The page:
March 15, 2005

Brooklyn Bridge and WTC

All my life I have lived no more than 35 miles west of Manhattan. I can see the skyline from my roof, and have often spent time in the city visiting my sister or father. After reading Hart Crane's poem "To Brooklyn Bridge" and Dr. Jerz's weblog "World Trade Center: Literary and Cultural Reflections," I felt justified that someone else felt what I have always known - that New York City, with its buildings, bridges, and streets, is beautiful.

The Brooklyn Bridge is often considered one of the most beautiful bridges ever created. At its completion in 1883, it was the largest suspension bridge in the world. Its beauty has not been diminished nor dwarfed in the wake of skyscrapers, and it has continued to be one of the most well-known bridges of our time. The Brooklyn Bridge connects Brooklyn Heights to Downtown Manhattan, close to where another architectural beauty was erected.

I have often heard that when the World Trade Center was first erected, many people felt that it ruined the city's skyline and that is was not beautiful enough to stand with the Empire State Building and the Chrysler Building. Since I had never known the city without the Twin Towers, I have always felt that they were beautiful. They added a sense of symmetry to the skyline, anchored by the height of the Empire State Building in Midtown. Because of 9/11 I now know what the city looks like without the WTC, and I cannot say that it is improved. Adam Weiss is quoted as saying that:

"Much of the discussion and news of the crash, quite justifiably, surrounds the tremendous tragedy and loss of human life that resulted. But in a group of architects we may also lament the loss of the building."

I suppose I have a little architect in me, because now when I drive up Route 3 and the skyline comes into view, my eyes are immediately drawn to the gaping hole downtown. I have seen the sketches for the WTC's rebuilding, and like the protestors of the original WTC, I do not find any of these plans beautiful. I do not see them fitting in with the aesthetic scheme of the city, and believe that their presence will only magnify the absence of the Twin Towers. I am sure, though, that future generations who grow up with the rebuilt WTC will find it just as beautiful as I found its predecessor.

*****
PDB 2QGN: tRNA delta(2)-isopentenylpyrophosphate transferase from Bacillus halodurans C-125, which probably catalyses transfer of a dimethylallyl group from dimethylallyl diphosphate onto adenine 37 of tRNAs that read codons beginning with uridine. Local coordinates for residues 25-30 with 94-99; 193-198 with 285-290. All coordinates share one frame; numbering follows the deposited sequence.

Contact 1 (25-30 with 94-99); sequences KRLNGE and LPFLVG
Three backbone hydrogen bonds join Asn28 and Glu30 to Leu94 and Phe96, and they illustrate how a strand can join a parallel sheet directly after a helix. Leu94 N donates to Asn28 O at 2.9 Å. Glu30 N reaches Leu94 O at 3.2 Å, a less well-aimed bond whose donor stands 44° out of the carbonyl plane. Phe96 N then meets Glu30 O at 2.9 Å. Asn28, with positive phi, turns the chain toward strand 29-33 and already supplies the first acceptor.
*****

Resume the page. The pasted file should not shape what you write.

Donald McNeill's essay "Skyscraper Geography" made me think of skyscrapers and skylines as more than just the aesthetic makeup of a city. He says that: "They also provide a poignant reminder of visibility in society, both of the powerful, who buy, sell, design, or promote the buildings, and of the hidden labourers who construct and maintain them" (46). This idea was prominantly portrayed in Metropolis, where the towering skyscrapers (at the time part of the Science Fiction) symbolized how the the classes were divided. The upper class, or the owners and thinkers, lived at the top of the cities - in the penthouses. The lower class, or the laborours, lived in the bottom of the city where they acted as the foundation of the upper class city. With their hands, the laborours built the skyscrapers in which the upper class did their thinking and ruling. The tall buildings displayed the power and dominance of the upper class, and that meaning was just as important as the buildings' technical uses.

As McNeill suggested, that symbolic value is not wasted on our skyscrapers of today. There is a reason Al Quaeda targeted the World Trade Center. The Twin Towers stood for our country's success and domination over the Middle East. By destroying that symbol, they attempted to prove to us that despite our public display of wealth and power, we could be brought down. Al Qaeda used the symbolic power of our skyscrapers in the same way the workers in Metropolis used their city. Their attempt to destroy it was not so that their children would be drowned, but so that the thinkers would finally realize that they couldn't be ignored any more.

Posted by JohannaDreyfuss at March 15, 2005 04:05 AM | TrackBack
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